"The adaptive strategy was found to be effective in reducing the number of hospitalizations and deaths during a pandemic influenza when vaccine resources are scarce," says Chowell-Puente. "Knowledge of age-specific rates is crucial in helping policymakers develop intervention policies that could help to save lives. If vaccine supplies are limited, targeting these age groups should be considered."

Chowell-Puente is co-author of the study "Adaptive vaccination strategies to mitigate pandemic influenza: Mexico as a case study," which appears in PLoS One, the online journal published by the Public Library of Science. Other authors include Xiaohong Wang with ASU's Mathematical and Computational Modeling Sciences Center; Cιcile Viboud and Mark A. Miller with the Fogarty International Center, National Institutes of Health; and Stefano Bertozzi with Mexico's National Institute of Public Health and the University of California, Berkeley.

Chowell-Puente also is co-author of a study of the A(H1N1) influenza pandemic strain, which reported an age shift in the proportion of cases toward a younger population when compared with historical patterns of seasonal influenza in Mexico. Those findings were published June 29 online in the New England Journal of Medicine.


Story Source:

The above story is based on materials provided by Arizona State University. Note: Materials may be edited for content and length.


Journal Reference:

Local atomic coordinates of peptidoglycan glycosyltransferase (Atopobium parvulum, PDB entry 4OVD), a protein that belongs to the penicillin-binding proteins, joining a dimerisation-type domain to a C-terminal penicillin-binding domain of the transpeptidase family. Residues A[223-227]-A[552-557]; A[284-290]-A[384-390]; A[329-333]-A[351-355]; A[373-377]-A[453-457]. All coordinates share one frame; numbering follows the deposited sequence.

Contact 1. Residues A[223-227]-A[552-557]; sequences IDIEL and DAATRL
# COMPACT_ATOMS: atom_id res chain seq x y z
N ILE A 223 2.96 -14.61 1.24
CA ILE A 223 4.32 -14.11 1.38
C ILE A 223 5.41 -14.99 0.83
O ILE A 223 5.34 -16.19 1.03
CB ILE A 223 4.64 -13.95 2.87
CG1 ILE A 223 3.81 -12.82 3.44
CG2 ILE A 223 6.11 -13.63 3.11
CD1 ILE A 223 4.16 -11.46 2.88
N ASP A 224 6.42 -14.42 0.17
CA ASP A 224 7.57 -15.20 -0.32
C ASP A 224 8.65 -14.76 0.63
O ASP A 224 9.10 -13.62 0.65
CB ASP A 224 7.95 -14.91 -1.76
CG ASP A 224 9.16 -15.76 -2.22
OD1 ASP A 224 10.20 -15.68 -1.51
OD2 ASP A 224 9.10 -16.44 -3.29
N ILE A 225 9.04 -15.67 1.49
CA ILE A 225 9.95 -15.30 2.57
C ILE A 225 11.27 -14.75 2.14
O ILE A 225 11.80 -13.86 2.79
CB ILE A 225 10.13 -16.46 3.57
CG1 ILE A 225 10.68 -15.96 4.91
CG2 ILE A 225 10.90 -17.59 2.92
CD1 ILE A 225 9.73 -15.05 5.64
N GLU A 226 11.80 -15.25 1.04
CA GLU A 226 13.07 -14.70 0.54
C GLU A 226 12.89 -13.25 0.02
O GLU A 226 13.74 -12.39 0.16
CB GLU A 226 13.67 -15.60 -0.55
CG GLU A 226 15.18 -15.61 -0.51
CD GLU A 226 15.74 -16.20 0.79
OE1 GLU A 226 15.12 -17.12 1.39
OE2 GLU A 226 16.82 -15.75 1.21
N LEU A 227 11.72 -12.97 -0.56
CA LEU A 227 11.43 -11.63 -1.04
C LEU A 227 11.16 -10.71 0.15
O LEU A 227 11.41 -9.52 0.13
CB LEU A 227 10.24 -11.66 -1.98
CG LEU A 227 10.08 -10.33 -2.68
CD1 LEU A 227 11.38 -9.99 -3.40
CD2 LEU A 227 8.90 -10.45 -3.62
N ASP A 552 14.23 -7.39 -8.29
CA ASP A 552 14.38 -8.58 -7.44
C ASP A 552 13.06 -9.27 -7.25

1. Chowell et al. Adaptive Vaccination Strategies to Mitigate Pandemic Influenza: Mexico as a Case Study. PLoS ONE, 2009; 4 (12): e8164 DOI: 10.1371/journal.pone.0008164

Cite This Page:

Arizona State University. "Study links real-time data to flu vaccine strategies." ScienceDaily. ScienceDaily, 29 December 2009. <www.sciencedaily.com/releases/2009/12/091203163144.htm>.
Arizona State University. (2009, December 29). Study links real-time data to flu vaccine strategies. ScienceDaily. Retrieved April 23, 2014 from www.sciencedaily.com/releases/2009/12/091203163144.htm
Arizona State University. "Study links real-time data to flu vaccine strategies." ScienceDaily. www.sciencedaily.com/releases/2009/12/091203163144.htm (accessed April 23, 2014).

Share This



More Health & Medicine News

Wednesday, April 23, 2014

Featured Research

from universities, journals, and other organizations


Featured Videos

from AP, Reuters, AFP, and other news services

Big Pharma Braces for M&A Wave

Big Pharma Braces for M&A Wave